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The S&P CoreLogic Case-Shiller US National Home Price NSA Index has reached its second consecutive all-time high, S&P Dow Jones Indices said Tuesday. The index of 185.06 for the month of October surpasses the previous peak of 184.8 set the month before.

The National Index, the 10-City Composite Index and the 20-City Composite Index all posted higher annual increases in October than they did in September. The year-over-year gains were 5.6%, 4.3% and 5.1%, respectively, up from the previous month’s annual increases of 5.4%, 4.2% and 5.0%, respectively.

Although the National Index is at an all-time high, the composite indices both continue falling short of their previous peak. Measured from their June/July 2006 peaks, the peak-to-current decline for the 20-City Composite and 10-City composite is 7.1% and 9.2%, respectively, according to S&P Dow Jones Indices.

“Home prices and the economy are both enjoying robust numbers,” says David M. Blitzer, managing director and chairman of the index committee at S&P Dow Jones Indices. “However, mortgage interest rates rose in November and are expected to rise further as home prices continue to outpace gains in wages and personal income.”

Blitzer notes that affordability measures based on median incomes, home prices and mortgage rates show declines of 20% to 30% since home prices bottomed in 2012. “With the current high consumer confidence numbers and low unemployment rate, affordability trends do not suggest an immediate reversal in home price trends,” he says. “Nevertheless, home prices cannot rise faster than incomes and inflation indefinitely.”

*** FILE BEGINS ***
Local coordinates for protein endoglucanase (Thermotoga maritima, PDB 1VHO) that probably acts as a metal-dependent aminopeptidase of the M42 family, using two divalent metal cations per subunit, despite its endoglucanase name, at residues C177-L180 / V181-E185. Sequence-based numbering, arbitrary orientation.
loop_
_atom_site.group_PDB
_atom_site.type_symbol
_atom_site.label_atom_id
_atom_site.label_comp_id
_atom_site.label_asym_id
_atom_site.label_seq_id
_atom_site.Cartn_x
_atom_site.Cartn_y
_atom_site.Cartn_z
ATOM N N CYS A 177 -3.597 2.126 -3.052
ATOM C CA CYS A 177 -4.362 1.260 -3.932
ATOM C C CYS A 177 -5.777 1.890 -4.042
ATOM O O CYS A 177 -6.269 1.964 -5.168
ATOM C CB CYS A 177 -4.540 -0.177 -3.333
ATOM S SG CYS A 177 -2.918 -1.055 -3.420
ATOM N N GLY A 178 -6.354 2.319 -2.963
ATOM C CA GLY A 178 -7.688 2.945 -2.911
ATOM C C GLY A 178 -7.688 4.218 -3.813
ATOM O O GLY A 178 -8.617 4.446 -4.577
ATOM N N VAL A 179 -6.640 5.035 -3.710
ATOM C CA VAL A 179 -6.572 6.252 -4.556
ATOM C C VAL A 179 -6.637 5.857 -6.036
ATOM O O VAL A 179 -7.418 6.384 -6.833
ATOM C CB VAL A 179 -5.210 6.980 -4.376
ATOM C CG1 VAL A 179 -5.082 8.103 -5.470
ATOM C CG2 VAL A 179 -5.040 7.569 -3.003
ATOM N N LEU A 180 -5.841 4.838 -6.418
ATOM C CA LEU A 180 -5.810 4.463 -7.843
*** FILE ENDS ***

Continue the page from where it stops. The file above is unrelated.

After the National Index bottomed in February ‘12, its year -over-year growth accelerated to a peak rate of 10.9% in October 2013 and then gradually fell to its current rate of approximately 5%. During the same period, the highest Y-O-Y rate from any city was 29% in August and September ‘13; currently the highest single-city gain has declined to approximately 11%. “Both national and city growth in home prices slowed but remains above the growth rate of incomes and inflation,” Blitzer says.

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